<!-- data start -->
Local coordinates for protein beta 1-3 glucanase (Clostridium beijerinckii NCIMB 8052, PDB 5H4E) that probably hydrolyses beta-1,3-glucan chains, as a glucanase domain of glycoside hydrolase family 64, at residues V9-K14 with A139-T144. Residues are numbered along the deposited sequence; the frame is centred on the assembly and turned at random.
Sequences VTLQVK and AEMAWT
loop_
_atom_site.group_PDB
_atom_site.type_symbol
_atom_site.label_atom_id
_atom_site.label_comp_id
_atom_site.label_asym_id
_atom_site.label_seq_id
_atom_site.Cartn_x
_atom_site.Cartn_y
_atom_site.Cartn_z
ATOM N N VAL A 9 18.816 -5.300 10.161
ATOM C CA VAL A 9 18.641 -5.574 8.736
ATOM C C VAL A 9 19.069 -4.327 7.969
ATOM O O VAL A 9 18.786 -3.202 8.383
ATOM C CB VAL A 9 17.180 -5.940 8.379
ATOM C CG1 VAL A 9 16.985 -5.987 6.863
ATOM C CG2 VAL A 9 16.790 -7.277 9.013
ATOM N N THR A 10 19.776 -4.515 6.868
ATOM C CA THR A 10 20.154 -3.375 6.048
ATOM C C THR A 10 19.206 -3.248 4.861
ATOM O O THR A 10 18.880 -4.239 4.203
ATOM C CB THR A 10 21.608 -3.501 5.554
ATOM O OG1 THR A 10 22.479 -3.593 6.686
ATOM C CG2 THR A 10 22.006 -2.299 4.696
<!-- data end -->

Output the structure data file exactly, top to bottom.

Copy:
Local coordinates for protein beta 1-3 glucanase (Clostridium beijerinckii NCIMB 8052, PDB 5H4E) that probably hydrolyses beta-1,3-glucan chains, as a glucanase domain of glycoside hydrolase family 64, at residues V9-K14 with A139-T144. Residues are numbered along the deposited sequence; the frame is centred on the assembly and turned at random.
Sequences VTLQVK and AEMAWT
loop_
_atom_site.group_PDB
_atom_site.type_symbol
_atom_site.label_atom_id
_atom_site.label_comp_id
_atom_site.label_asym_id
_atom_site.label_seq_id
_atom_site.Cartn_x
_atom_site.Cartn_y
_atom_site.Cartn_z
ATOM N N VAL A 9 18.816 -5.300 10.161
ATOM C CA VAL A 9 18.641 -5.574 8.736
ATOM C C VAL A 9 19.069 -4.327 7.969
ATOM O O VAL A 9 18.786 -3.202 8.383
ATOM C CB VAL A 9 17.180 -5.940 8.379
ATOM C CG1 VAL A 9 16.985 -5.987 6.863
ATOM C CG2 VAL A 9 16.790 -7.277 9.013
ATOM N N THR A 10 19.776 -4.515 6.868
ATOM C CA THR A 10 20.154 -3.375 6.048
ATOM C C THR A 10 19.206 -3.248 4.861
ATOM O O THR A 10 18.880 -4.239 4.203
ATOM C CB THR A 10 21.608 -3.501 5.554
ATOM O OG1 THR A 10 22.479 -3.593 6.686
ATOM C CG2 THR A 10 22.006 -2.299 4.696